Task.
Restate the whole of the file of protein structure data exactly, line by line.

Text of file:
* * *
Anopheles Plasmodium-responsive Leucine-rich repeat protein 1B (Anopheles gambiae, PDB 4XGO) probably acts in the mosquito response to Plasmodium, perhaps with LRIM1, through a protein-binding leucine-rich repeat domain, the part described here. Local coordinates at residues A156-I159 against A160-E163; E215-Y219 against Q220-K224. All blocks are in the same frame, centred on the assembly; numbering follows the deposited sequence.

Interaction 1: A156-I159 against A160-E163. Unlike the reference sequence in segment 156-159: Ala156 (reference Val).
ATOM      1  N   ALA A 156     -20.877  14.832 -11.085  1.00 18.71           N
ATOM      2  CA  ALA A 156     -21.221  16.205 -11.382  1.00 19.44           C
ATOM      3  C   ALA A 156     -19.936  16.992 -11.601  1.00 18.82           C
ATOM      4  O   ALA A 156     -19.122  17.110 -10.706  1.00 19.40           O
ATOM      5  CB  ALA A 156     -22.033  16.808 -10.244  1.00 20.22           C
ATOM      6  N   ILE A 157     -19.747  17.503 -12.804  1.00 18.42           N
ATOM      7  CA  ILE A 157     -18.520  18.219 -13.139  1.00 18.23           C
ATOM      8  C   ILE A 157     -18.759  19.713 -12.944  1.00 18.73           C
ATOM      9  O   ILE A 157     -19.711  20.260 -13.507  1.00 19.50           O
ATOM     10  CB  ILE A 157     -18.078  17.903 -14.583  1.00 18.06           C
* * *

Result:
Anopheles Plasmodium-responsive Leucine-rich repeat protein 1B (Anopheles gambiae, PDB 4XGO) probably acts in the mosquito response to Plasmodium, perhaps with LRIM1, through a protein-binding leucine-rich repeat domain, the part described here. Local coordinates at residues A156-I159 against A160-E163; E215-Y219 against Q220-K224. All blocks are in the same frame, centred on the assembly; numbering follows the deposited sequence.

Interaction 1: A156-I159 against A160-E163. Unlike the reference sequence in segment 156-159: Ala156 (reference Val).
ATOM      1  N   ALA A 156     -20.877  14.832 -11.085  1.00 18.71           N
ATOM      2  CA  ALA A 156     -21.221  16.205 -11.382  1.00 19.44           C
ATOM      3  C   ALA A 156     -19.936  16.992 -11.601  1.00 18.82           C
ATOM      4  O   ALA A 156     -19.122  17.110 -10.706  1.00 19.40           O
ATOM      5  CB  ALA A 156     -22.033  16.808 -10.244  1.00 20.22           C
ATOM      6  N   ILE A 157     -19.747  17.503 -12.804  1.00 18.42           N
ATOM      7  CA  ILE A 157     -18.520  18.219 -13.139  1.00 18.23           C
ATOM      8  C   ILE A 157     -18.759  19.713 -12.944  1.00 18.73           C
ATOM      9  O   ILE A 157     -19.711  20.260 -13.507  1.00 19.50           O
ATOM     10  CB  ILE A 157     -18.078  17.903 -14.583  1.00 18.06           C